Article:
The Los Banos, Calif.-based San Luis & Delta-Mendota Water Authority, which represents more than 25 water districts, agencies and water service contractors in California’s San Joaquin Valley, has filed a federal lawsuit to block implementation of a controversial opinion from the National Marine Fisheries Service.

Water authority challenges Marine Fisheries Service opinion

The suit charges that the federal agency failed to conduct a required environmental review, that it used faulty science to develop measures meant to protect fish and that there was inadequate public review of the science the agency used to support its decision.

“The public has a right to know how agencies like (National Marine Fisheries Service) make decisions, and that was completely inadequate in this instance,” Dan Nelson, executive director of the water authority, said in a statement released by his office. “Decisions that affect the water supply for three million acres of farmland and 25 million people can’t be made in secret.”

The opinion, submitted June 4 to the U.S. Bureau of Reclamation, calls for even greater reductions in federal and state exports of Sacramento-San Joaquin Delta water to San Joaquin Valley growers and to southern California.

Previously ordered cutbacks in irrigation water this year have forced San Joaquin Valley growers to leave fallow about 500,000 acres, according to Congressman Devin Nunes, whose district is in the valley. Estimates of additional water cutbacks linked to the opinion range up to 500,000 acre feet, he said, and that could double the amount of fallow acreage next year.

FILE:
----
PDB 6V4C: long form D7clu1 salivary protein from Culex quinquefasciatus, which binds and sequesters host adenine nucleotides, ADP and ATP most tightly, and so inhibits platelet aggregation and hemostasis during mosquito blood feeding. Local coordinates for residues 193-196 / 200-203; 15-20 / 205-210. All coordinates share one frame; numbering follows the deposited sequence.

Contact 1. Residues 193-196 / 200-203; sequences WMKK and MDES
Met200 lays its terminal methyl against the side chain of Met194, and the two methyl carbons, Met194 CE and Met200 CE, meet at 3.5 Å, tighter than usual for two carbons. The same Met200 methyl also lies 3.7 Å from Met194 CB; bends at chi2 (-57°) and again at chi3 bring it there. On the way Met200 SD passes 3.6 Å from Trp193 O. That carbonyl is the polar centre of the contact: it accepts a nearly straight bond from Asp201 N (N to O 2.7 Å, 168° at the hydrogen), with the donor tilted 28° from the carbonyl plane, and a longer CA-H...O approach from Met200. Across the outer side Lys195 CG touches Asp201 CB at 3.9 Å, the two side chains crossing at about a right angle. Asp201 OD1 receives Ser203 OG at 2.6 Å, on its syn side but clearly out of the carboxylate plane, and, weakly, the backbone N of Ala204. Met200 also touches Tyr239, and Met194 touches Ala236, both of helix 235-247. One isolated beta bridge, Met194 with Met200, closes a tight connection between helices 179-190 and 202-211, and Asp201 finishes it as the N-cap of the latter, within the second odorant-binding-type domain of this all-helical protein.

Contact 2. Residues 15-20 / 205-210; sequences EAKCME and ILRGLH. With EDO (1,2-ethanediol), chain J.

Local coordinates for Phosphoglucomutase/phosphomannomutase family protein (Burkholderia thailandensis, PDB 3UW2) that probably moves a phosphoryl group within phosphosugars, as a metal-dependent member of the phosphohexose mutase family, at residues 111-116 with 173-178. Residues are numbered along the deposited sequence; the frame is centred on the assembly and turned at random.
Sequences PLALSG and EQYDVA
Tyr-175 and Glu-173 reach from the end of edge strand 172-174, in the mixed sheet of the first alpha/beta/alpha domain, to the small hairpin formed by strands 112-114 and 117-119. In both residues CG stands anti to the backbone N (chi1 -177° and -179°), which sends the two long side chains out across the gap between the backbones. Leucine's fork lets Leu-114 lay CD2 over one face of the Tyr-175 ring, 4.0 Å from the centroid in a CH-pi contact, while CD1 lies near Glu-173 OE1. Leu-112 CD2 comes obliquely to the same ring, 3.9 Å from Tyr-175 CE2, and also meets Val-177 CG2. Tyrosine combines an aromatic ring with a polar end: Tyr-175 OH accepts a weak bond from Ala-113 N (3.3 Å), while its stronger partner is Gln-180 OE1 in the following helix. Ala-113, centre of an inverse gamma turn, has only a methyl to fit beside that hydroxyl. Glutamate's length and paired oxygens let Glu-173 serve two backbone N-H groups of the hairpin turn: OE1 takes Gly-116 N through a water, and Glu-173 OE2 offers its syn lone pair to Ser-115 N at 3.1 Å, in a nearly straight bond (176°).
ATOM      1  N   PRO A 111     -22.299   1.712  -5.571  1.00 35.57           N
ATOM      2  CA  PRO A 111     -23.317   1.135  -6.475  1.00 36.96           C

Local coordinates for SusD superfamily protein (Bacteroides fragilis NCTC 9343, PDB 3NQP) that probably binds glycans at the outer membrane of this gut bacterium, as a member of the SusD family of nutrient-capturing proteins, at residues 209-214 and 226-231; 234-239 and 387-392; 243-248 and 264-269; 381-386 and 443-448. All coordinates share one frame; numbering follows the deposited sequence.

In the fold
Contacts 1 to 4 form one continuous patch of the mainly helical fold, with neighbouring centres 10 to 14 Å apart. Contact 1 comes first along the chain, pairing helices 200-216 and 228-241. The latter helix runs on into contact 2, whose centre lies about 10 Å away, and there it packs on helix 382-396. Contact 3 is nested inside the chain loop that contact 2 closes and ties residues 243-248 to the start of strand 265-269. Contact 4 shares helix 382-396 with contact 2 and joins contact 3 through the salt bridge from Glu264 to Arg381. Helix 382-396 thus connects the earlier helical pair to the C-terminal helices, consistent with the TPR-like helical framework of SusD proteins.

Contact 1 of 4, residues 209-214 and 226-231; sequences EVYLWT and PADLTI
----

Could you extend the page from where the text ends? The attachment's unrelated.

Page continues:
The reductions in water exports proposed by the Marine Fisheries Service would be in addition to other restrictions that reduced water allocations to California growers and cities by 30%. The affected growers are not limited to those producing nuts, tree fruit, melons and vegetables in the San Joaquin Valley. Avocado groves in southern California have had to endure major cuts in irrigation water shipments.

“Federal laws governing environmental review apply to everyone,” Nelson said. “The National Marine Fisheries Service needs to follow the rules like everyone else when it makes decisions that have such enormous impacts.”

The 800-plus-page opinion issued by the fisheries service concluded that California’s federal and state water projects jeopardize native species of salmon and sturgeon and even killer whales in the Pacific Ocean.

A similar suit filed by the water authority and the Fresno-based Westlands Water District is pending. That suit seeks to block another federal opinion that ordered cutting back pumping of delta water to protect a small fish, the delta smelt. The two plaintiffs won a victory in that litigation when a federal judge ordered that the effects on humans must be considered by environmental agencies when determining steps to be taken to protect endangered species.